INDIAN WELLS, California – Juan Martin del Potro toppled Andy Murray on Friday to book a semi-final showdown with World No. 1 Novak Djokovic at the Indian Wells Masters.
Del Potro, ranked seventh in the world and the seventh seed in this combined ATP and WTA tournament, beat World No. 3 Murray 6-7 (5/7), 6-3, 6-1.
The 2009 US Open champion from Argentina didn’t face a break point until the third set and benefitted from Murray’s eight double faults — the last coming on match point.
On Saturday, Del Potro will become the latest player to try ending Djokovic’s impressive winning streak, which totals 22 matches dating to October 31 and includes 17 victories this year.
Djokovic dispatched eighth-seeded Jo-Wilfried Tsonga of France 6-3, 6-1.
The departure of Murray, on the heels of defending champion Roger Federer’s quarter-final ouster by Rafael Nadal, leaves only two of the “big four” of men’s tennis in the tournament, which was the first with all four playing since Wimbledon.
Nadal, playing his fourth tournament since a seven month injury layoff, will face sixth-seeded Czech Tomas Berdych in Saturday’s semi-finals while del Potro will tackle Djokovic.
Del Potro beat the Serbian in the bronze medal match at the London Olympics last year, but noted wryly that Djokovic has since beaten him four times — most recently in the semi-finals at Dubai.
“I need to play better,” he said of his chances of beating the dominant player in men’s tennis.
On the bright side, he called his performance against Murray his best match of the tournament.
“I played my game,” del Potro said. “I was aggressive all the time, I hit the ball hard all the time with my forehand and I played a few slices as well as drop shots. I think I did a very good game today.”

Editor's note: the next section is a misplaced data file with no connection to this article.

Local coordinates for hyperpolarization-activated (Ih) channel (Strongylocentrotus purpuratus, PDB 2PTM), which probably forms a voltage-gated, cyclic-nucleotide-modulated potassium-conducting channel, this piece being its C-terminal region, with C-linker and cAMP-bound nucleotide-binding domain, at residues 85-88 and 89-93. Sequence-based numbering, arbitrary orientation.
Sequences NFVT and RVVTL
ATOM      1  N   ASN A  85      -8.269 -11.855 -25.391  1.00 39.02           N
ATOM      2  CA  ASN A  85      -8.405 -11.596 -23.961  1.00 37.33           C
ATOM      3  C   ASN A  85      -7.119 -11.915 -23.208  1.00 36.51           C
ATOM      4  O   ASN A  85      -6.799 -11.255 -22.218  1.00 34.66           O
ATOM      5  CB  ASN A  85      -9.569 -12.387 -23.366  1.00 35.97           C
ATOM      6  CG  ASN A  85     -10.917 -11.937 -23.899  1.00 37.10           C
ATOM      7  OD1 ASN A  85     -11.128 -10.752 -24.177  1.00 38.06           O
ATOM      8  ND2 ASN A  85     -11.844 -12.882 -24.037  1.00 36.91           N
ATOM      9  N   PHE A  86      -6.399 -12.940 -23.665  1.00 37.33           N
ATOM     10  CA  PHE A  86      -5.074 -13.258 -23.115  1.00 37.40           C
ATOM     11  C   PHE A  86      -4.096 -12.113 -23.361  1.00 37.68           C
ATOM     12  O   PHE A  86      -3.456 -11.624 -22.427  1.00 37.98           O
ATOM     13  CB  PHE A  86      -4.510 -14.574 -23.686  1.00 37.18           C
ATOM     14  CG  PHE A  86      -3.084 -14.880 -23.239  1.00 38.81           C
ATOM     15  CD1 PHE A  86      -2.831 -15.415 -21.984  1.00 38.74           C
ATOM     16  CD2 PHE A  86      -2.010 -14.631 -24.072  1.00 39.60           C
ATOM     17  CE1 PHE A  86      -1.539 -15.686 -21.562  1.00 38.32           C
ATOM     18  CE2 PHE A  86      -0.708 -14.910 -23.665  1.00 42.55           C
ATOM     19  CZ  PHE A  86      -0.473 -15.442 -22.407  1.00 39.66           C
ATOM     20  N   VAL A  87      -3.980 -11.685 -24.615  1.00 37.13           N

Murray characterized his game as “decent”.
He was unable to penetrate del Potro’s serve, never mustering a break point until he had two in the third set.
On the first, del Potro came up with a big second serve, and on the second Murray was caught off guard when his opponent’s shot clipped the net cord and slowed down.
Such points can be all the difference, Murray said.
“I’m not necessarily saying I would have won the match, but you get back on level terms and the momentum is with you,” he said.
As for the eight double faults, Murray insisted it wasn’t a major concern.
“There was a lot of long rallies … sometimes if your legs are just a little bit tired you can miss serves. The timing might go off a little bit and you’re not quite getting up to them.”
Djokovic made short work of Tsonga, needing just 54 minutes to get past the lackluster Frenchman.
Djokovic didn’t didn’t drop a point in four service games in the second set against Tsonga.
No sooner had the world’s top player given himself triple match point with a pair of aces then the demoralized Frenchman casually knocked a backhand wide.
“I thought Jo didn’t play his best — his serve wasn’t going well and that made life easier on court,” said Djokovic, who added that he couldn’t concern himself with his opponent’s struggles either mental or physical.
“I really didn’t care about how my opponent felt,” he said. “I just tried to focus on the job I need to do, and my performance was really good.
“I served really well and used the shots around the court well, and that’s what matters for me.”